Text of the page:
Legislation signed into law by Governor Pat McCrory over the summer ensures that North Carolina’s farm animals are covered by a uniform standard of care throughout the state — by prohibiting cities and counties from enacting their own local ordinances in this regard. The responsibility for determining these standards now lies with the North Carolina Department of Agriculture and Consumer Services.
“The bill is an attempt to ward off a spate of local ordinances that could set different standards for housing, feeding, and caring for livestock,” commented Representative Chuck McGrady, the bill’s primary sponsor. “The bill specifically doesn’t restrict local governments from using their police powers to deal with issues relating to public safety or health,” he said. “In other words, a city could address an issue where horses weren’t being properly fed and were emaciated.”
Under House Bill 553, which passed with broad bipartisan support, “farm animals” include the following domesticated animals: cattle, oxen, bison, sheep, swine, goats, horses, ponies, mules, donkeys, hinnies, llamas, alpacas, lagomorphs, ratites, and poultry — and “standards of care for farm animals” includes the construction, repair, or improvement of farm animal shelter or housing, restrictions on the type of feed or medicines that may be administered to farm animals, and exercise and social interaction requirements.
This statewide legislation came in direct response to a local ordinance enacted by the Buncombe County Board of Commissioners which imposed civil penalties of as much as $250 a day on anyone who, for example, didn’t walk their dog enough or who didn’t provide their llama with adequate social interaction.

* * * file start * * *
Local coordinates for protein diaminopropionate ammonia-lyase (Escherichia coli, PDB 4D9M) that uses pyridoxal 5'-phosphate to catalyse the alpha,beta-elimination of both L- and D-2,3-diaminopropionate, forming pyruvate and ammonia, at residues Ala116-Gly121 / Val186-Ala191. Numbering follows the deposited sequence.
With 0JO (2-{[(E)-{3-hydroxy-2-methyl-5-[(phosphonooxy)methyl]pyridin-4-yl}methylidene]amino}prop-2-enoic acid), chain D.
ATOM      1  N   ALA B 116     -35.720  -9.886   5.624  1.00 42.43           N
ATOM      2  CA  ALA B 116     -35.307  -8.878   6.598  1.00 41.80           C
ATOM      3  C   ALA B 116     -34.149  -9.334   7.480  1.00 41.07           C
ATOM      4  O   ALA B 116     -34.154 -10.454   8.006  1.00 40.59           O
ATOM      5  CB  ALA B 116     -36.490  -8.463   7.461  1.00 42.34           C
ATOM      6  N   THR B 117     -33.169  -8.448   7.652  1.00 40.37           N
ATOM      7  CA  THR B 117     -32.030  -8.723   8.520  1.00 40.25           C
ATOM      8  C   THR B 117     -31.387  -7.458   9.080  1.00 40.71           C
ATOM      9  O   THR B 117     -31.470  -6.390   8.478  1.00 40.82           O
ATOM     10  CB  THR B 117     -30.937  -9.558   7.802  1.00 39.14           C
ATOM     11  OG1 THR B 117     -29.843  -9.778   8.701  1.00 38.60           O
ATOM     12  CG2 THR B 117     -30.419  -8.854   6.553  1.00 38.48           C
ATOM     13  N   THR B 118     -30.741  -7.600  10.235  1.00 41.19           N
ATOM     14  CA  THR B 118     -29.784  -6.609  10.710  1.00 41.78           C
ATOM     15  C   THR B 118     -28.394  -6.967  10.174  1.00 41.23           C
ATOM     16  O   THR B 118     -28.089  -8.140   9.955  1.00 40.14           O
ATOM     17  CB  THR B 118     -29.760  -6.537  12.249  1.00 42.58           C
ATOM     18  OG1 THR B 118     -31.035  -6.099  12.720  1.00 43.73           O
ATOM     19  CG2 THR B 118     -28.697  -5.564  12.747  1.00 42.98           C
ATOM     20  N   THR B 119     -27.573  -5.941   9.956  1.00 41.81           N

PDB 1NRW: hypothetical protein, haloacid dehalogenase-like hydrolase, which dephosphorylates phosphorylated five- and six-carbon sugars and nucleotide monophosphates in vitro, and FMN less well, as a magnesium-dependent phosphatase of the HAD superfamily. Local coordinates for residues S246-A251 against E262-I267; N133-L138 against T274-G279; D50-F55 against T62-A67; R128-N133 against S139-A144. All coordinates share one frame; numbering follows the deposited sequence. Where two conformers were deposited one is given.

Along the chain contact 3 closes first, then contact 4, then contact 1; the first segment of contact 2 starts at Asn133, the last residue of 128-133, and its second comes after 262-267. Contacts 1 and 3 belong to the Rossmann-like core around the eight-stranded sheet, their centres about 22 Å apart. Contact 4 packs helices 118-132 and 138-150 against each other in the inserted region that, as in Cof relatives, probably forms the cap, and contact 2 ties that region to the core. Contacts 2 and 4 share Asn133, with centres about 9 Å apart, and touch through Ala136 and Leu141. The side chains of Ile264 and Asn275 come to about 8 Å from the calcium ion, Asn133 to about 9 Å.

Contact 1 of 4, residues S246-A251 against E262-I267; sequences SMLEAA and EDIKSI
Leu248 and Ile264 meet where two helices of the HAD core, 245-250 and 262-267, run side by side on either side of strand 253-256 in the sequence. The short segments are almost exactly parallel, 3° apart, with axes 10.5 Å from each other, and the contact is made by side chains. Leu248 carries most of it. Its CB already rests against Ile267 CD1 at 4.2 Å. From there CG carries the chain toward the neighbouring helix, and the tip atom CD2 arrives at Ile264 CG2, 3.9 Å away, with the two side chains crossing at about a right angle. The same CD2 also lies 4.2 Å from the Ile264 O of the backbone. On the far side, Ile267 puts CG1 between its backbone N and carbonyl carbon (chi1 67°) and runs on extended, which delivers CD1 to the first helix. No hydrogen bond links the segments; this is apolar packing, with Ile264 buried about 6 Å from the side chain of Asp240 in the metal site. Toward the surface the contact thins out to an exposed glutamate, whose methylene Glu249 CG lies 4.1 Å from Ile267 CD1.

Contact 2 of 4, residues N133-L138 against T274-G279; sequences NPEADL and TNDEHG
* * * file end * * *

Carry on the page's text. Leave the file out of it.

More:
The county ordinance, which passed along party lines, met with significant resistance from the community.
Commissioners voting against the measure said that animal control officers shouldn’t be in the business of determining whether animals get enough exercise or social interaction, which the ordinance did not define. County Commissioner Joe Belcher, who voted no at the time, observed that “My definition of social interaction and somebody else’s might be different.”
“This change has implications for existing animal-related ordinances, specifically those related to animal cruelty and exotic animals,” writes Aimee Wall of the UNC School of Government. “Local governments will want to review their animal ordinances and enforcement practices to ensure their programs comply with this new limitation.” Her post, entitled “New Limitation on Animal Control Ordinances,” summarizes the new law and explores how this change intersects with existing state and local animal laws.
In North Carolina, local governments have no inherent powers; they only have those powers that are specifically delegated to them by the state legislature. Accordingly, the General Assembly has continued to allow local governments to regulate chickens — provided the flock doesn’t exceed 20 birds.